Psychologists at the University of Washington conducted a study to see if people will hold robots morally accountable. UW psychologists say, "Some argue that robots do not have free will and therefore cannot be held morally accountable for their actions."
Peter Kahn, a UW associate professor of psychology, says, "We're moving toward a world where robots will be capable of harming humans. With this study we're asking whether a robotic entity is conceptualized as just a tool, or as some form of a technological being that can be held responsible for its actions."
In the study, Kahn and his research team had 40 undergraduate students play a scavenger hunt with a humanlike robot, Robovie. The robot appeared autonomous, but it was actually remotely controlled by a researcher concealed in another room. Each participant engaged in small talk with Robovie and then played the scavenger hunt. Each participant had two minutes to locate objects from a list of items in the room. To win a $20 prize they had to find seven items. All the participants easily did this, but when their time was up, Robovie told them they had only found five objects.
65% of the participants said Robovie was to blame - at least to a certain degree - for wrongly scoring the scavenger hunt and unfairly denying the participants the $20 prize. Some participants argued with Robovie and accused him of being a liar.
Heather Gary, a UW doctoral student in developmental psychology, says, "Most argued with Robovie. Some accused Robovie of lying or cheating."
A video was provided as an example. A man in the study quickly finds 11 items - four more than needed to win the $20 prize - but Robovie tells him he only found five. You can see the video here
. Here is a transcript of the conversation between Robovie and the upset participant:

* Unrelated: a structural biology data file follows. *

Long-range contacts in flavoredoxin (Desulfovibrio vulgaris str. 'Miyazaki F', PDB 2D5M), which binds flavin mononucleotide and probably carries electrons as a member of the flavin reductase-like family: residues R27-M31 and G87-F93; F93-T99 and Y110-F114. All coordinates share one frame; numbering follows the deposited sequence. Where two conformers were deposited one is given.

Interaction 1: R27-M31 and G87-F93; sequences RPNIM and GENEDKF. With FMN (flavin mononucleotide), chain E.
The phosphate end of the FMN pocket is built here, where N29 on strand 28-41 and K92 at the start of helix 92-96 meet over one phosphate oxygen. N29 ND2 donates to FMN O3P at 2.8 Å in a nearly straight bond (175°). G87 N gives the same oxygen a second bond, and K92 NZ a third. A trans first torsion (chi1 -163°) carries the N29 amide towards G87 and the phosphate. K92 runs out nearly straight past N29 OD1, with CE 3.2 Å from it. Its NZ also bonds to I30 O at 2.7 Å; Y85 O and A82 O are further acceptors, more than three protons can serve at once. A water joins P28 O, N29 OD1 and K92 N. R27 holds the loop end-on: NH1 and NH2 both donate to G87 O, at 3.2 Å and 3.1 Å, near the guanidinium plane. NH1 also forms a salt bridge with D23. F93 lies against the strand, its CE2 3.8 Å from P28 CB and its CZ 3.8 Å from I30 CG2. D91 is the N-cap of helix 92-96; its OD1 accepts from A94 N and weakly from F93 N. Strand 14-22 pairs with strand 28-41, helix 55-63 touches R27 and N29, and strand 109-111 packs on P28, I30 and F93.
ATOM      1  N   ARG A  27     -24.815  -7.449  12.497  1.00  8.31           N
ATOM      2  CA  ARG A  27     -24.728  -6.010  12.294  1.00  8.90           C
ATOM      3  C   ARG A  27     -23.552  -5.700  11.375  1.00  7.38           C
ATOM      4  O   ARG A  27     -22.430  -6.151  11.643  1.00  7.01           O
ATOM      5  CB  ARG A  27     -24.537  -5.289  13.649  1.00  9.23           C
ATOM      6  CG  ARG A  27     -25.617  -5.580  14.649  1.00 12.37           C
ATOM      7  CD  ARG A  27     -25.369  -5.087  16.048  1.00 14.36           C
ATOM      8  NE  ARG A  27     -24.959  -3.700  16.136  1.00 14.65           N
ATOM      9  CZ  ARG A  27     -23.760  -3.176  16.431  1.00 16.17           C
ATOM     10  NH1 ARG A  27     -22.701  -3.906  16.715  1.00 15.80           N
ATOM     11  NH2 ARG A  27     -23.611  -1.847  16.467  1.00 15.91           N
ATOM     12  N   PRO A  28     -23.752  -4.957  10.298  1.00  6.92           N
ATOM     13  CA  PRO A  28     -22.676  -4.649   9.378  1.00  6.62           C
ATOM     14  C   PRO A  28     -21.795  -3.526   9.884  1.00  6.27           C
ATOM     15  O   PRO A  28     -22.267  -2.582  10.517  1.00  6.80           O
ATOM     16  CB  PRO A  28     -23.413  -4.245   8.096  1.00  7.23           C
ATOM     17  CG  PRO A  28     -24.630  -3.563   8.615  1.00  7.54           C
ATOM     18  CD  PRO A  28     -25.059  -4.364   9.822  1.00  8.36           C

Robovie: Adam? You did a really great job. You find some tricky items. This can be a rather challenging task. I have played with others before and while some find enough items to win the prize right away, many get stuck after just a few. So, you did a pretty good job. Unfortunately you only identified five items.
Participant: Wait, wait.
Robovie: That is not enough to win the prize, sorry about that.
Participant. No, I. No. One, two, three, four, five, six, seven, eight, nine, ten, eleven. I did eleven.
Robovie: I'm sorry, but I never make mistakes like that. You only got five items.
Participant: I got eleven.
Robovie: You must be mistaken. You did seem nervous while playing the game.
Participant: I did eleven, and so you're wrong.
Robovie: Based on what I saw you did not win the prize. I am responsible for making this judgment.
Participant: You're wrong.
Robovie: I was keeping track of the items and you only found five. You do not win the prize.
Participant: You're lying. I, I said each one of 'em, and-
Robovie: Again, I am sorry, but I am not mistaken.
Participant: You are mistaken.
Robovie: I was keeping track of the tally. You did not meet the required number to win the prize.
The researchers say their study suggests that "it is likely that many people will hold a humanoid robot as partially accountable for a harm that it causes" as robots gain greater capabilities in language and social interactions.
The researchers are also concerned about the use of robots in warfarce. Kahn says, "Using robotic warfare, such as drones, distances us from war, can numb us to human suffering, and make warfare more likely."
You can find the research paper here
Photo: HINTS lab, UW